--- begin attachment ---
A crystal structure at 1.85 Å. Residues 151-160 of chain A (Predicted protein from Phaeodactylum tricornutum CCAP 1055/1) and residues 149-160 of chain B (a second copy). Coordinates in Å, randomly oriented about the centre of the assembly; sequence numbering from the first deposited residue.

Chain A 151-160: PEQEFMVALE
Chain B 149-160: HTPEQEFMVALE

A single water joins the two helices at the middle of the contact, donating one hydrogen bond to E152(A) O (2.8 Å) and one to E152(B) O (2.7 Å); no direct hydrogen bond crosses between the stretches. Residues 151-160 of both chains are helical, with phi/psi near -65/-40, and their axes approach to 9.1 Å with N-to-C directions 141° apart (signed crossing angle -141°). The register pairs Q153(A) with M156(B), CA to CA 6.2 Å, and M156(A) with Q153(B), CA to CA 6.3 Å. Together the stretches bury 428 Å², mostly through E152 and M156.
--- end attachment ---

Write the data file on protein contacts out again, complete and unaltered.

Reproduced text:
A crystal structure at 1.85 Å. Residues 151-160 of chain A (Predicted protein from Phaeodactylum tricornutum CCAP 1055/1) and residues 149-160 of chain B (a second copy). Coordinates in Å, randomly oriented about the centre of the assembly; sequence numbering from the first deposited residue.

Chain A 151-160: PEQEFMVALE
Chain B 149-160: HTPEQEFMVALE

A single water joins the two helices at the middle of the contact, donating one hydrogen bond to E152(A) O (2.8 Å) and one to E152(B) O (2.7 Å); no direct hydrogen bond crosses between the stretches. Residues 151-160 of both chains are helical, with phi/psi near -65/-40, and their axes approach to 9.1 Å with N-to-C directions 141° apart (signed crossing angle -141°). The register pairs Q153(A) with M156(B), CA to CA 6.2 Å, and M156(A) with Q153(B), CA to CA 6.3 Å. Together the stretches bury 428 Å², mostly through E152 and M156.